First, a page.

The KS2 year 6 reading paper has been released early after complaints from parents and teachers over the difficulty of the questions.
Due to be published on Monday, the Standards and Testing Agency (STA) made the exam available “due to public interest in the tests”.
James Bowen, assistant general secretary at the school leaders’ union the NAHT, said: “We are pleased that the Government will be looking at what happened with the reading test this year.
“It is essential that test papers are accessible for the large majority of pupils. We need to remember that these are 10 and 11-year-olds and the last thing we need are papers that leave them feeling demotivated and dejected.”
Sats, or Standard Assessment Tests, are used to measure children’s English and maths skills in year 2 and year 6, and consist of six papers which last between 30 minutes and an hour.
Last week, the NAHT expressed concerns over the Sats reading paper, saying it planned to raise the issue with exams regulator Ofqual and the STA.
The first was an extract from a story about friends who believed they had come across sheep “rustlers” – a word used in the text, which means someone who steals animals from farms.
The second was an interview with a bat expert about a bat colony in Texas, adapted from a 2016 New York Times article.
The final passage was taken from a book called The Rise Of Wolves, where a young boy called Innis hears a wolf in the remote rural area he lives in.
A Department for Education spokesperson said: “Key Stage 2 assessments are an important way of identifying pupils’ strengths and where they may have fallen behind as they head to secondary school.
“The Standards and Testing Agency (STA) independently develop these tests, with questions rigorously trialled with year 6 pupils and reviewed by education and inclusion experts to ensure appropriateness. Ofqual regulate all national curriculum assessments, which includes observing STA’s processes.
“The STA will continue to work with schools, children and parents to understand the views on this year’s papers.”
Outlined below are some of the more unclear or harder questions from the paper.
– Question 2 asked why the main character in the story, Priya, was surprised to hear two vehicles drive by at nighttime. But the mark scheme specified pupils should not be rewarded for giving the midnight setting as the response – even though this would be a logical inference.
Question: Why did Priya find it surprising to hear two vehicles drive by?
Relevant extract: “Priya was surprised, and now she was completely awake. They had only seen a couple of cars all day, and now two had come past together.”
Answer: “Because they hadn’t heard that many cars drive by.”
Mark scheme note: Do not accept reference only to it being late at night/very early in the morning, eg because it was the middle of the night.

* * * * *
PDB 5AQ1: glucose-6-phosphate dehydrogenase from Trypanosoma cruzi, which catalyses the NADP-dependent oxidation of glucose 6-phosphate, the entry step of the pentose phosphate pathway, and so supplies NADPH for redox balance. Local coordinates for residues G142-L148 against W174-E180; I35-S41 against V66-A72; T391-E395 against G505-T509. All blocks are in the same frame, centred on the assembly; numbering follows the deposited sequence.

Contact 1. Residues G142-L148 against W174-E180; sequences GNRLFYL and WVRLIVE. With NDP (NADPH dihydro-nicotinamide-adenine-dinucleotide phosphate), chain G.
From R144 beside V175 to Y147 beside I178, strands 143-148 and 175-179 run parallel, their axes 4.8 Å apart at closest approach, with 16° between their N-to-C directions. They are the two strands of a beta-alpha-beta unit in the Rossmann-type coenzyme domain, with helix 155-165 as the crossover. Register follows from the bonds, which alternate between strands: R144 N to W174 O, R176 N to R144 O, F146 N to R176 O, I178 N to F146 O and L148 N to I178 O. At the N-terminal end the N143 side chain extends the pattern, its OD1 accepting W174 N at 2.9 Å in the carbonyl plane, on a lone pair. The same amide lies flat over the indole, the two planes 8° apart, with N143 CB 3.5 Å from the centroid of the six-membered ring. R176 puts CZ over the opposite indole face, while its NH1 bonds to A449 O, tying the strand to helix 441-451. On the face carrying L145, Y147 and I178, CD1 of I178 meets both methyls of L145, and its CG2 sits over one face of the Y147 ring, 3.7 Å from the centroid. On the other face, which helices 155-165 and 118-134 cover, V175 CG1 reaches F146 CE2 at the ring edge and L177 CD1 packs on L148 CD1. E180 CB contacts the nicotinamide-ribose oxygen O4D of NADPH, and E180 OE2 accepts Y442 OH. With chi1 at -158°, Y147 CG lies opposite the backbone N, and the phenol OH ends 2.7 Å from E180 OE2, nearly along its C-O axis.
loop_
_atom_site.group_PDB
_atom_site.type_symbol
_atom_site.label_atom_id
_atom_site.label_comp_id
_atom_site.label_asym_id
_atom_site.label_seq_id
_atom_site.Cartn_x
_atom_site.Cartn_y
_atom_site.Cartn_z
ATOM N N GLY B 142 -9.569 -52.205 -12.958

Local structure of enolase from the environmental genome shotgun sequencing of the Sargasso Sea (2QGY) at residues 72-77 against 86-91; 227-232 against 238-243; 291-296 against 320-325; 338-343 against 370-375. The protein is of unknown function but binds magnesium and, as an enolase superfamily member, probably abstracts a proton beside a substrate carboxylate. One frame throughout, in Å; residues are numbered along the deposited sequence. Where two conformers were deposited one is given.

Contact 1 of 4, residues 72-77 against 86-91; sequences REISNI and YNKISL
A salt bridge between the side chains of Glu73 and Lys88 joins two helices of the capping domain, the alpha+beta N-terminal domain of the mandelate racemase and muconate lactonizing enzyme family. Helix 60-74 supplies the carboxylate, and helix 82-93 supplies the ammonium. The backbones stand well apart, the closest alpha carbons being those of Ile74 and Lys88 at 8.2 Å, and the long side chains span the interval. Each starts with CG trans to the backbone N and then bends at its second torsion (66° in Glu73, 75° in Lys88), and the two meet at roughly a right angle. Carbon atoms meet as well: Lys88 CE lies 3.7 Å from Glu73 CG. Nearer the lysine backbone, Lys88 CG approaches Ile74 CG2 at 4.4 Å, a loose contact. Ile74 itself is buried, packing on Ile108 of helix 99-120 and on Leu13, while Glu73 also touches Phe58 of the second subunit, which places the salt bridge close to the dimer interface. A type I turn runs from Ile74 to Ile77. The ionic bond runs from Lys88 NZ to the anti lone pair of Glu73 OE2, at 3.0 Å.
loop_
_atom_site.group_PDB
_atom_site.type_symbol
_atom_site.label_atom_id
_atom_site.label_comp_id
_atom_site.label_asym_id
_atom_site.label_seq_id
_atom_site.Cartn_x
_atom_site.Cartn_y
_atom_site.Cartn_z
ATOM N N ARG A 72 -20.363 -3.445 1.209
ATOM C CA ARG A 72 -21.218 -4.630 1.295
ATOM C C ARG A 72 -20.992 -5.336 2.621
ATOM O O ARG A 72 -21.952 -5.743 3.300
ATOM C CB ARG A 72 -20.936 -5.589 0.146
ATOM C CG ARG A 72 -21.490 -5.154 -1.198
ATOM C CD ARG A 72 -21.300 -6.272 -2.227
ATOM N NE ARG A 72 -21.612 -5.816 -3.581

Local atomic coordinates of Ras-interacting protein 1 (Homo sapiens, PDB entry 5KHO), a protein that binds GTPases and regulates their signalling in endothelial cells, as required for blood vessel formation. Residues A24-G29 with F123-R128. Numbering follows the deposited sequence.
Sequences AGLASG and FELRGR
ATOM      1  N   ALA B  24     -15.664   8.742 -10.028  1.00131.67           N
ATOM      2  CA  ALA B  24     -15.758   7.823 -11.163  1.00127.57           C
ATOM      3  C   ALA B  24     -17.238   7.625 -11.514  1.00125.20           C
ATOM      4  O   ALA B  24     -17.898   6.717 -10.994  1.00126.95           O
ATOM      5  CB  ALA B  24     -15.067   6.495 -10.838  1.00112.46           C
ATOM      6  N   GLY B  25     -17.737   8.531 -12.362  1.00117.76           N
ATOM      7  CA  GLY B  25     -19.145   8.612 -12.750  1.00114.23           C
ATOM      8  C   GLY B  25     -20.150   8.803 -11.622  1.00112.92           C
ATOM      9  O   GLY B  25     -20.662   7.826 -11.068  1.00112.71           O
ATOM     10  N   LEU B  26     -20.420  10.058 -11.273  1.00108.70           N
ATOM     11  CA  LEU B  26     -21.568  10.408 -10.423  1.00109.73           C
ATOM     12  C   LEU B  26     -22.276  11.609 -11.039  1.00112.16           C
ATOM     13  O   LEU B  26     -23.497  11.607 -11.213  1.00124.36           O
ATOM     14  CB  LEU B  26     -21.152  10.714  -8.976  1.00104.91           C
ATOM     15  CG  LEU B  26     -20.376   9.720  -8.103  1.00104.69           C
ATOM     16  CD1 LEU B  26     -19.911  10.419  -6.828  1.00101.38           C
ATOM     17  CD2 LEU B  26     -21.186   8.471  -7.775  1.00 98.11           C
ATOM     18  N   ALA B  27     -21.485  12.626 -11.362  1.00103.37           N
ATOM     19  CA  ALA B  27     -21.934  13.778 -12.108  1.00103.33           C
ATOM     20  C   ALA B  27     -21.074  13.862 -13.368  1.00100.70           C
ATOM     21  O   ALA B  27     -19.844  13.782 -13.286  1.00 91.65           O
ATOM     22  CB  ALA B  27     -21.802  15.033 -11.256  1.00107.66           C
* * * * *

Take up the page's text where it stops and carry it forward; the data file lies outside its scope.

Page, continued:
– Question 8 asked pupils to choose the correct meaning of “wriggled” in the same passage.
Question: She wriggled back inside the tent. What does this tell you about how Priya got inside the tent? Tick one.
She ran quickly inside/She jumped through the flap/She had to squeeze in/She crept in quietly.
Answer: She had to squeeze in.
But online thesauruses by Merriam-Webster and Collins list “creep” as a synonym for “wriggle”, among others.
– Question 30 asks why Innis, the main character in the third story who has just heard a wolf, found it hard to “trust his own senses”.
But the passage does not actually suggest Innis distrusts his own senses. Rather the boy understands straight away there is a wolf, and tries to convince himself the wolf does not exist. He walks quickly to leave the area which is becoming dark.
Question: What two things made it hard for Innis to trust his own senses when he was looking for the wolf? Tick two.
Relevant extract: The howl pierced the darkening sky and made Innis Munro stop dead in his tracks. He pulled his hood down, listened intently. The only sound was his beating heart. That was a wolf, he thought. But it couldn’t have been. There were no wolves on the island of Nin, no wolves in Scotland any more, not for almost 300 years. It was just a trick of the wind. He pressed on but kept his hood down. The afternoon light of early March was fading fast, snow was falling, and he was still a good half-mile from home. Innis walked faster, told himself it was not the howl that made him hurry but the gloomy sky and gathering snow.
The choices: How flat the land was/the fading light/how tired he felt/the weather/how fast he was walking
Answer: The fading light, the weather.